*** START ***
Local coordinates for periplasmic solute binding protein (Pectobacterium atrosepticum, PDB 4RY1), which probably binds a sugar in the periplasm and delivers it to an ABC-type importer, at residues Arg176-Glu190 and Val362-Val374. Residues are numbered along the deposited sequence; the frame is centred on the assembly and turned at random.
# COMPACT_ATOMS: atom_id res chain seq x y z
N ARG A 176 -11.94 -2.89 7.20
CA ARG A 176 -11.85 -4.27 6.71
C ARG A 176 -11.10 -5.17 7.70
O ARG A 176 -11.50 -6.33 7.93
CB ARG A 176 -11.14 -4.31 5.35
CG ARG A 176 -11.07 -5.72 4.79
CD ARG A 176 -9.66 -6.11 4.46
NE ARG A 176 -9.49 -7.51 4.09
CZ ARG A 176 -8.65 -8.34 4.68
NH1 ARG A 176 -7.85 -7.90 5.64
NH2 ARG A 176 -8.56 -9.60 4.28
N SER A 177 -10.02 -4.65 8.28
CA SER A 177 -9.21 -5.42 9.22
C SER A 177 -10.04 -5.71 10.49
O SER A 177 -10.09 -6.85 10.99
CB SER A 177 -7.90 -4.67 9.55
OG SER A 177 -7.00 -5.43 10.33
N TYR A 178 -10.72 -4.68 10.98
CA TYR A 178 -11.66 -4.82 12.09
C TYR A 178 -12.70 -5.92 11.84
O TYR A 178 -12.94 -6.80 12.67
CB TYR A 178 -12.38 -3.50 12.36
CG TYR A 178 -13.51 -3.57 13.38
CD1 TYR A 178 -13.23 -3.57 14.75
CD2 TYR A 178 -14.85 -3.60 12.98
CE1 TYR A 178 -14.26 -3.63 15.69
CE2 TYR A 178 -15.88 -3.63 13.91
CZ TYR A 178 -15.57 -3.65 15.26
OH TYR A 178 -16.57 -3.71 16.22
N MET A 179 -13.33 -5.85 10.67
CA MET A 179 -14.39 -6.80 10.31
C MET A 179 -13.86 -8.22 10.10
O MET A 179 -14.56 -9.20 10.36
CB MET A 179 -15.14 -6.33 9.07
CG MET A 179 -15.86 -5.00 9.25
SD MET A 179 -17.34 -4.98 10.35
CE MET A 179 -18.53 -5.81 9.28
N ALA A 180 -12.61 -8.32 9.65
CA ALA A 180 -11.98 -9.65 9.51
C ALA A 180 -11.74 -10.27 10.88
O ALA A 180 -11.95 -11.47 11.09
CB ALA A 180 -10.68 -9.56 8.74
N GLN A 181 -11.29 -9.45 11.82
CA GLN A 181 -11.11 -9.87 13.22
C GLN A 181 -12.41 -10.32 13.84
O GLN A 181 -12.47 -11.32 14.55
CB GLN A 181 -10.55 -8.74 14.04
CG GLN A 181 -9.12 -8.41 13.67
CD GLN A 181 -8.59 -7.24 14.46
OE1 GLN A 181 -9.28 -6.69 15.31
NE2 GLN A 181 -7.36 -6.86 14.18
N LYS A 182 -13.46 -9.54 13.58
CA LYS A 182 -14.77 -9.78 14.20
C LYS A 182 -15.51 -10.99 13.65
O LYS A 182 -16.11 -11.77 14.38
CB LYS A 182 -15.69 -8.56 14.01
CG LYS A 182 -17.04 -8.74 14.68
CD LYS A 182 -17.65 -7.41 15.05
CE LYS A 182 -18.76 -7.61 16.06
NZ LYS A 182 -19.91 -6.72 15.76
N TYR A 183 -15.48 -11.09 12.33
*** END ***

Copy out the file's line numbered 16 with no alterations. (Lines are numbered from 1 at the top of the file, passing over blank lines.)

C SER A 177 -10.04 -5.71 10.49